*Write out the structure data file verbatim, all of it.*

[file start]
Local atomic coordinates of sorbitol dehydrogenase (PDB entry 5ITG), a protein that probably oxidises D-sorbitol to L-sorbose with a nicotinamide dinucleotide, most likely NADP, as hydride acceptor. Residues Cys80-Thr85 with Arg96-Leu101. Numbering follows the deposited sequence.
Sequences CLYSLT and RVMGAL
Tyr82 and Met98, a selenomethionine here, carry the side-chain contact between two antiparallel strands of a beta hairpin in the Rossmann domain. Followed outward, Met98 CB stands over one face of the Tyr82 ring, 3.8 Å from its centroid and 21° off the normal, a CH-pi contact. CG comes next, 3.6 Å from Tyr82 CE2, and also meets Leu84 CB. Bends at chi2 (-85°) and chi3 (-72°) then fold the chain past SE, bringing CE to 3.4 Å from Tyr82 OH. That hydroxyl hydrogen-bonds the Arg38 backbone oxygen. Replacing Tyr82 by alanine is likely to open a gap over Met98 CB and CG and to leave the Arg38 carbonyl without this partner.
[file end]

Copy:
Local atomic coordinates of sorbitol dehydrogenase (PDB entry 5ITG), a protein that probably oxidises D-sorbitol to L-sorbose with a nicotinamide dinucleotide, most likely NADP, as hydride acceptor. Residues Cys80-Thr85 with Arg96-Leu101. Numbering follows the deposited sequence.
Sequences CLYSLT and RVMGAL
Tyr82 and Met98, a selenomethionine here, carry the side-chain contact between two antiparallel strands of a beta hairpin in the Rossmann domain. Followed outward, Met98 CB stands over one face of the Tyr82 ring, 3.8 Å from its centroid and 21° off the normal, a CH-pi contact. CG comes next, 3.6 Å from Tyr82 CE2, and also meets Leu84 CB. Bends at chi2 (-85°) and chi3 (-72°) then fold the chain past SE, bringing CE to 3.4 Å from Tyr82 OH. That hydroxyl hydrogen-bonds the Arg38 backbone oxygen. Replacing Tyr82 by alanine is likely to open a gap over Met98 CB and CG and to leave the Arg38 carbonyl without this partner.